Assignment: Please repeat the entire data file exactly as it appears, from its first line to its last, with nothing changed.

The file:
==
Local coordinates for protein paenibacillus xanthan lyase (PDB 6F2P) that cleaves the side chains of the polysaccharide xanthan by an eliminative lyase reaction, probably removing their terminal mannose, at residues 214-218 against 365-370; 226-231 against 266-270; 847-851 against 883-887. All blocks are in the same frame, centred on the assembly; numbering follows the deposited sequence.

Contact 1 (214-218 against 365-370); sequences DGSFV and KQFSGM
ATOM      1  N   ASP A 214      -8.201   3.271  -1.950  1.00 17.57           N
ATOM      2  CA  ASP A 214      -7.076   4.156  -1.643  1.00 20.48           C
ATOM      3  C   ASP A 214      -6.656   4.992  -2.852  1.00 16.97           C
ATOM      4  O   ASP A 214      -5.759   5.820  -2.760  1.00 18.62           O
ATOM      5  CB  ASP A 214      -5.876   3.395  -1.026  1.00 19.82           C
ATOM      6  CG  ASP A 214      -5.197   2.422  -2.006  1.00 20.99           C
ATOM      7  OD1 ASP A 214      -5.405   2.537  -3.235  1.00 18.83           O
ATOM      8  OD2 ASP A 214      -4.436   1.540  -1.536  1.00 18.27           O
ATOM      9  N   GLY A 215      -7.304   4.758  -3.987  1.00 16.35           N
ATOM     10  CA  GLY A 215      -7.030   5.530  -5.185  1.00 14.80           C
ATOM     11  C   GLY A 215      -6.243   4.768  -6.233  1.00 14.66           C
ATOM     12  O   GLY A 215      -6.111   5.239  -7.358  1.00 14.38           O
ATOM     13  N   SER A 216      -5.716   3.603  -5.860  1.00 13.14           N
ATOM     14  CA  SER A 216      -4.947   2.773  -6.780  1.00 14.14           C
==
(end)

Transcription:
Local coordinates for protein paenibacillus xanthan lyase (PDB 6F2P) that cleaves the side chains of the polysaccharide xanthan by an eliminative lyase reaction, probably removing their terminal mannose, at residues 214-218 against 365-370; 226-231 against 266-270; 847-851 against 883-887. All blocks are in the same frame, centred on the assembly; numbering follows the deposited sequence.

Contact 1 (214-218 against 365-370); sequences DGSFV and KQFSGM
ATOM      1  N   ASP A 214      -8.201   3.271  -1.950  1.00 17.57           N
ATOM      2  CA  ASP A 214      -7.076   4.156  -1.643  1.00 20.48           C
ATOM      3  C   ASP A 214      -6.656   4.992  -2.852  1.00 16.97           C
ATOM      4  O   ASP A 214      -5.759   5.820  -2.760  1.00 18.62           O
ATOM      5  CB  ASP A 214      -5.876   3.395  -1.026  1.00 19.82           C
ATOM      6  CG  ASP A 214      -5.197   2.422  -2.006  1.00 20.99           C
ATOM      7  OD1 ASP A 214      -5.405   2.537  -3.235  1.00 18.83           O
ATOM      8  OD2 ASP A 214      -4.436   1.540  -1.536  1.00 18.27           O
ATOM      9  N   GLY A 215      -7.304   4.758  -3.987  1.00 16.35           N
ATOM     10  CA  GLY A 215      -7.030   5.530  -5.185  1.00 14.80           C
ATOM     11  C   GLY A 215      -6.243   4.768  -6.233  1.00 14.66           C
ATOM     12  O   GLY A 215      -6.111   5.239  -7.358  1.00 14.38           O
ATOM     13  N   SER A 216      -5.716   3.603  -5.860  1.00 13.14           N
ATOM     14  CA  SER A 216      -4.947   2.773  -6.780  1.00 14.14           C